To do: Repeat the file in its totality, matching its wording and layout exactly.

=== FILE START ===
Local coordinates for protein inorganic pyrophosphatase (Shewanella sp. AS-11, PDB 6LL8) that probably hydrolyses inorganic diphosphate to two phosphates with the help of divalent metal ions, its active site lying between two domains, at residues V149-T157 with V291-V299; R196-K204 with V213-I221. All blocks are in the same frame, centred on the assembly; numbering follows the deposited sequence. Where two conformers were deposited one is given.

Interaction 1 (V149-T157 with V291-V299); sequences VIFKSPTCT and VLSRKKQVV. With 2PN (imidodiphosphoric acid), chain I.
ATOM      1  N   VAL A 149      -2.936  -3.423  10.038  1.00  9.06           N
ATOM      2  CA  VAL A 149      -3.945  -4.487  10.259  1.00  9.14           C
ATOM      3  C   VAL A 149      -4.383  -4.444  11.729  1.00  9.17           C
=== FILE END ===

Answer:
Local coordinates for protein inorganic pyrophosphatase (Shewanella sp. AS-11, PDB 6LL8) that probably hydrolyses inorganic diphosphate to two phosphates with the help of divalent metal ions, its active site lying between two domains, at residues V149-T157 with V291-V299; R196-K204 with V213-I221. All blocks are in the same frame, centred on the assembly; numbering follows the deposited sequence. Where two conformers were deposited one is given.

Interaction 1 (V149-T157 with V291-V299); sequences VIFKSPTCT and VLSRKKQVV. With 2PN (imidodiphosphoric acid), chain I.
ATOM      1  N   VAL A 149      -2.936  -3.423  10.038  1.00  9.06           N
ATOM      2  CA  VAL A 149      -3.945  -4.487  10.259  1.00  9.14           C
ATOM      3  C   VAL A 149      -4.383  -4.444  11.729  1.00  9.17           C